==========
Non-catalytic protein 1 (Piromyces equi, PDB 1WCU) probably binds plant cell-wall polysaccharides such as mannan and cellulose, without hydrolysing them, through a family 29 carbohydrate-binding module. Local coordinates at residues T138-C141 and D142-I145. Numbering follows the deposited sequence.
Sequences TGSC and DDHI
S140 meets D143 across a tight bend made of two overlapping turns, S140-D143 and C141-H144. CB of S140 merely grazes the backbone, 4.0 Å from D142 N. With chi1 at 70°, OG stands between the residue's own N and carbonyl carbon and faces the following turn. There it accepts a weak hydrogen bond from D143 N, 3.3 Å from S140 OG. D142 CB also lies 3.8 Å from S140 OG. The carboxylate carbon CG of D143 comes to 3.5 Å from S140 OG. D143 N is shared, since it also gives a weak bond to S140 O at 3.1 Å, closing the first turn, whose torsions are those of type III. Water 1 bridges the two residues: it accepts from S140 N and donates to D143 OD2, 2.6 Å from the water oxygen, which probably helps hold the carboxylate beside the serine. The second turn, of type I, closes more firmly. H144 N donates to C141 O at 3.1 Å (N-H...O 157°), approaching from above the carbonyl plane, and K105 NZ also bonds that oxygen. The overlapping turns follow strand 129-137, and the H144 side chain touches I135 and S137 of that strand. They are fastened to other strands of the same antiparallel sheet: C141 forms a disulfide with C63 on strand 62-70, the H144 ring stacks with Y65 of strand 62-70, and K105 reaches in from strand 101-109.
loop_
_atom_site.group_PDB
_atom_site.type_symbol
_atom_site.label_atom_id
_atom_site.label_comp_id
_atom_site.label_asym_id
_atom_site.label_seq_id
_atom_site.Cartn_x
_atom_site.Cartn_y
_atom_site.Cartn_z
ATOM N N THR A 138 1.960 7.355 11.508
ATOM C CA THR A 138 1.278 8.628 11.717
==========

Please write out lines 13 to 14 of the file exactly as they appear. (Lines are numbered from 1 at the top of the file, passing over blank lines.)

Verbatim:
_atom_site.Cartn_z
ATOM N N THR A 138 1.960 7.355 11.508